I am a philosophy lecturer at the University of Auckland.
Prior to that, I was a Postdoctoral Research Fellow at the University of Cambridge, as part of the project New Directions in the Study of Mind (funded by the John Templeton Foundation, and led by Prof. Tim Crane).
I have also worked as a lecturer at the Open University, Lehigh University, and the University of Otago. My Ph.D, obtained in 2012, is from the University of Sydney.
My research, broadly speaking, lies at the intersection of philosophy of mind and cognitive science. At present, I am interested in what new ways of understanding the cognitive architecture of the mind might tell us about emotion. For example, are there evolved “modules”, which generate our emotional responses? If so, what does this hold for how emotions relate to practical rationality? Can such modules accommodate learning, and if so, can this help explain some of our pre-reflective social biases? I am also interested in other areas of philosophy of mind that are traditionally rooted in psychology. For instance, what is the nature of the unconscious mind? Are there top-down effects of cognition on perceptual experience?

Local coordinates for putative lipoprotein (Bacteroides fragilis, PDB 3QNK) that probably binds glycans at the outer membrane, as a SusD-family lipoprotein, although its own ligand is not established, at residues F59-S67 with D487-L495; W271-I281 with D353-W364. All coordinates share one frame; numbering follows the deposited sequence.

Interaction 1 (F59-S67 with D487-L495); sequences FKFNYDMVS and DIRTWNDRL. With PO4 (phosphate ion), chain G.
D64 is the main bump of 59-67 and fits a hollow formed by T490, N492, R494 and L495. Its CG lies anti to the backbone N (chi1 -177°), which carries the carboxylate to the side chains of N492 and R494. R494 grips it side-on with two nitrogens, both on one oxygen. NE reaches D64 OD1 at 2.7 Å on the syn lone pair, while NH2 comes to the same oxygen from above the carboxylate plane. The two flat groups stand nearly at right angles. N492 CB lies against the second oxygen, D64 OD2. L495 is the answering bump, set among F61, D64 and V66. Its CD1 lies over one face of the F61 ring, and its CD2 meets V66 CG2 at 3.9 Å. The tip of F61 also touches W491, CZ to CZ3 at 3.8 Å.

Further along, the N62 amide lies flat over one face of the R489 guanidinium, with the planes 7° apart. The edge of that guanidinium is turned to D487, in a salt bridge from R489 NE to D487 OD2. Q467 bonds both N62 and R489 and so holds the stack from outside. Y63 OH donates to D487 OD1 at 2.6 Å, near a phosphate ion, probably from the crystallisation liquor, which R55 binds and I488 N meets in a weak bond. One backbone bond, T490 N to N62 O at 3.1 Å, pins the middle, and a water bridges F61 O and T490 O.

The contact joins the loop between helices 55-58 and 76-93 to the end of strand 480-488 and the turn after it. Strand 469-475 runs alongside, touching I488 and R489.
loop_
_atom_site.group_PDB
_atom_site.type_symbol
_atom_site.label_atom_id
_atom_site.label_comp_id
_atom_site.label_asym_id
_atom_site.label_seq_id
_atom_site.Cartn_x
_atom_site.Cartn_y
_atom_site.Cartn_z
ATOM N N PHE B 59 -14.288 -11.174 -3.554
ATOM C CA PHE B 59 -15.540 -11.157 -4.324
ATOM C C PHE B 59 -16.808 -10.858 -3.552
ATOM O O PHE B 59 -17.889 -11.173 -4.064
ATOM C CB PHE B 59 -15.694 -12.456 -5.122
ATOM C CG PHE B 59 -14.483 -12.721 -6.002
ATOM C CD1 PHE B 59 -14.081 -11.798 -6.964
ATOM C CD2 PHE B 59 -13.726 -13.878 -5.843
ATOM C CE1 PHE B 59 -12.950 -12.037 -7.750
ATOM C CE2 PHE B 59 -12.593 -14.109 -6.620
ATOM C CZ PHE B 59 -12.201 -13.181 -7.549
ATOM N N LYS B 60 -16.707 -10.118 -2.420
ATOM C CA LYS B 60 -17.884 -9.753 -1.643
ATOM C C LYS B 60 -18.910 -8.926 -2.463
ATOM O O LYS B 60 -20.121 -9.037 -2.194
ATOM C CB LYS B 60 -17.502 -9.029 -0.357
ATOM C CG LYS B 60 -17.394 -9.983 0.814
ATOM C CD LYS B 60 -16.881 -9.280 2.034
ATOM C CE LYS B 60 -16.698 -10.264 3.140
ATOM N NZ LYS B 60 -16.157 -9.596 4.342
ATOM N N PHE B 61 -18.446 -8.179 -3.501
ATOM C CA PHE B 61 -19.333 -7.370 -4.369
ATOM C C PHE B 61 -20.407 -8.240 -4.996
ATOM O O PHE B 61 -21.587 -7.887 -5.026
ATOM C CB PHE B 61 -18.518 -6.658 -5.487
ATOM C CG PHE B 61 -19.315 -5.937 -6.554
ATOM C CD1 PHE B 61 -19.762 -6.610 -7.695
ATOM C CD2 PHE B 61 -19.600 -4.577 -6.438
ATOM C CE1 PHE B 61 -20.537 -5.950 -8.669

I cut my philosophical teeth in Australia, both at the University of Sydney and the Australian National University, where I worked on issues in metaphysics and philosophy of language, as well as philosophy of mind. My doctoral dissertation, completed whilst visiting New York University, was on the “hard” problem of consciousness: the problem of explaining how and why physical processing gives rise to experiences with a phenomenal character. During this time, my interests lay in the philosophical methodology employed to investigate the mind, e.g. the Canberra Plan and Two-Dimensional Semantics, as well as the topic of phenomenal consciousness itself. My early articles defend a physicalist conception of the mind, and critique the conceptual and linguistic frameworks employed to argue against physicalism.